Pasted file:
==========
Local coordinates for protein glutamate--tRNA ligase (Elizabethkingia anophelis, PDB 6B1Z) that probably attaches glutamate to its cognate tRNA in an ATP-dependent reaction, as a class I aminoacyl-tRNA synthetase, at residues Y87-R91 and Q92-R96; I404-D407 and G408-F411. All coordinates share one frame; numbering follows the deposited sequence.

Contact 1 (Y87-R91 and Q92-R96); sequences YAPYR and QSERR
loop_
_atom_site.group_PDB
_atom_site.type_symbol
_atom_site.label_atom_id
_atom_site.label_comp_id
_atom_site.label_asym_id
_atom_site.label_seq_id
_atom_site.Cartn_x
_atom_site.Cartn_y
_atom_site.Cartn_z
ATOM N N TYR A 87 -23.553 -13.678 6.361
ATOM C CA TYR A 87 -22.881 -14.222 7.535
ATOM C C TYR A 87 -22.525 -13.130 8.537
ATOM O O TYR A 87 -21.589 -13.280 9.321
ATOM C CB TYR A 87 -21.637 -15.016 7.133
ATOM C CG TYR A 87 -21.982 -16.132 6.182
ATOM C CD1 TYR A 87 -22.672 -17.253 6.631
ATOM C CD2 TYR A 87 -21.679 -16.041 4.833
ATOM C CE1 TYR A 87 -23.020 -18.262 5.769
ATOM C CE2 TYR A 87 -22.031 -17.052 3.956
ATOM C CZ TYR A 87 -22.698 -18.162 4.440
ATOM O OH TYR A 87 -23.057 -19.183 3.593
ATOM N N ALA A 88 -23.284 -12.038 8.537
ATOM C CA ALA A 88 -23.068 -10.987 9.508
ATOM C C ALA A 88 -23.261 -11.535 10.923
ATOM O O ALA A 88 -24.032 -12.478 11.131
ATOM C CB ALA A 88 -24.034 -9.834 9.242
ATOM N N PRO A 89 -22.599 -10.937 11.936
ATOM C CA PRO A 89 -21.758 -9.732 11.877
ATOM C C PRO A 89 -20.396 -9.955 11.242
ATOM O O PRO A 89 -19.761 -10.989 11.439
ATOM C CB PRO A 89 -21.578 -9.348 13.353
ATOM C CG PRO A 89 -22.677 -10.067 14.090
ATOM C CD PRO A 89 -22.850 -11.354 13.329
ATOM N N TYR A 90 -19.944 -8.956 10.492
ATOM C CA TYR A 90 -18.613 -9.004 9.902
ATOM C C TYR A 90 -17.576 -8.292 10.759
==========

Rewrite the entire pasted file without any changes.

Local coordinates for protein glutamate--tRNA ligase (Elizabethkingia anophelis, PDB 6B1Z) that probably attaches glutamate to its cognate tRNA in an ATP-dependent reaction, as a class I aminoacyl-tRNA synthetase, at residues Y87-R91 and Q92-R96; I404-D407 and G408-F411. All coordinates share one frame; numbering follows the deposited sequence.

Contact 1 (Y87-R91 and Q92-R96); sequences YAPYR and QSERR
loop_
_atom_site.group_PDB
_atom_site.type_symbol
_atom_site.label_atom_id
_atom_site.label_comp_id
_atom_site.label_asym_id
_atom_site.label_seq_id
_atom_site.Cartn_x
_atom_site.Cartn_y
_atom_site.Cartn_z
ATOM N N TYR A 87 -23.553 -13.678 6.361
ATOM C CA TYR A 87 -22.881 -14.222 7.535
ATOM C C TYR A 87 -22.525 -13.130 8.537
ATOM O O TYR A 87 -21.589 -13.280 9.321
ATOM C CB TYR A 87 -21.637 -15.016 7.133
ATOM C CG TYR A 87 -21.982 -16.132 6.182
ATOM C CD1 TYR A 87 -22.672 -17.253 6.631
ATOM C CD2 TYR A 87 -21.679 -16.041 4.833
ATOM C CE1 TYR A 87 -23.020 -18.262 5.769
ATOM C CE2 TYR A 87 -22.031 -17.052 3.956
ATOM C CZ TYR A 87 -22.698 -18.162 4.440
ATOM O OH TYR A 87 -23.057 -19.183 3.593
ATOM N N ALA A 88 -23.284 -12.038 8.537
ATOM C CA ALA A 88 -23.068 -10.987 9.508
ATOM C C ALA A 88 -23.261 -11.535 10.923
ATOM O O ALA A 88 -24.032 -12.478 11.131
ATOM C CB ALA A 88 -24.034 -9.834 9.242
ATOM N N PRO A 89 -22.599 -10.937 11.936
ATOM C CA PRO A 89 -21.758 -9.732 11.877
ATOM C C PRO A 89 -20.396 -9.955 11.242
ATOM O O PRO A 89 -19.761 -10.989 11.439
ATOM C CB PRO A 89 -21.578 -9.348 13.353
ATOM C CG PRO A 89 -22.677 -10.067 14.090
ATOM C CD PRO A 89 -22.850 -11.354 13.329
ATOM N N TYR A 90 -19.944 -8.956 10.492
ATOM C CA TYR A 90 -18.613 -9.004 9.902
ATOM C C TYR A 90 -17.576 -8.292 10.759